New research has shown that Ebbinghaus’ famous Forgetting Curve, which can approach 90% in lost information, is dependent on prior skills and experience. Learners with a prior framework for the new knowledge may only forget 30% without reinforcement, for example. Since new employees are usually new to the company, they are likely to fall closer to that 90% level of forgetting. When the policies and procedures actually matter, this becomes a huge problem for organizations to solve.

How We Fixed Our On-boarding Program

Our company, Bottom-Line Performance, has experienced nearly 100% growth in the last 2.5 years. We are still a small operation (just under 30 employees), but the growth has been rapid. While managers have traditionally handled the on-boarding and created 30 and 90-day programs for their new employees, our company has struggled to help new employees “learn the lingo” and understand basic processes and procedures. In the past, most folks have learned by piecing information together from various co-workers. They learn the ropes eventually, but the feedback is often “I wish I would have felt more comfortable learning and following the processes and terminology in the first three months.”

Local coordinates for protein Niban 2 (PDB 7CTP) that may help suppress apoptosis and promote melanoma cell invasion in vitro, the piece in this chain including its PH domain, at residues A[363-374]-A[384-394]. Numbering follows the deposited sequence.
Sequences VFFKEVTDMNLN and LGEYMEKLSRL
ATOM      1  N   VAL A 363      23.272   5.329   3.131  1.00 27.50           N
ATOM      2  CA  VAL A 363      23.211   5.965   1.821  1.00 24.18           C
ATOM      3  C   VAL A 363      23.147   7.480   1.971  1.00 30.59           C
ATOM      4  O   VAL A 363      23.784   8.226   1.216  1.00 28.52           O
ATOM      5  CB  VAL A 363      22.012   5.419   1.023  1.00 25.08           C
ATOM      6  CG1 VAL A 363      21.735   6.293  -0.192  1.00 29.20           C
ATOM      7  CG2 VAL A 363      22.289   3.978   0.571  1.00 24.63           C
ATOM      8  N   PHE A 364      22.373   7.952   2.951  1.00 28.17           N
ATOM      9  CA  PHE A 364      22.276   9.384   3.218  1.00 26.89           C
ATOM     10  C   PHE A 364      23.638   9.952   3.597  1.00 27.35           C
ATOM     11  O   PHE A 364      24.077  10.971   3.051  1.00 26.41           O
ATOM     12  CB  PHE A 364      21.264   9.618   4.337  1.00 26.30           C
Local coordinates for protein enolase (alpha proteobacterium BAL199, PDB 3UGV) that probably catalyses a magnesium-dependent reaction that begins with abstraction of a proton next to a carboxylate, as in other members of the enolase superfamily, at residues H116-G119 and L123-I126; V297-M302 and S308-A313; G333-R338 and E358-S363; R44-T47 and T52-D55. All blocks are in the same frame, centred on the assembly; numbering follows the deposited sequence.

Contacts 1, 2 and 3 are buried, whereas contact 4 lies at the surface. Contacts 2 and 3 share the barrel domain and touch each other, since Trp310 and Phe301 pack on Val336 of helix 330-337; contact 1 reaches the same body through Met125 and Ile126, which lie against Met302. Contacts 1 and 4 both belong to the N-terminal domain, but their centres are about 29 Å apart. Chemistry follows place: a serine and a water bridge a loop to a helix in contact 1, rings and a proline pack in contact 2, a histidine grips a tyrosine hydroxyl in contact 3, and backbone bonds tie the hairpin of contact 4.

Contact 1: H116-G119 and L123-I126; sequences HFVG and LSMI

Our solution? Use our Knowledge Guru game engine to create a “BLP Guru” game to teach process, procedures and jargon! Employee on-boarding information is well-suited for the spaced repetition-based game engine.

Basics of using Knowledge Guru for on-boarding:

  • Our game covered policies and procedures, jargon and the “BLP Toolbox.” We wove workplace scenarios into all the topics.
  • New hires review the handbook, then play the game with handbook close by. The game reinforces concepts that may have been explained by a manager and also teaches new concepts.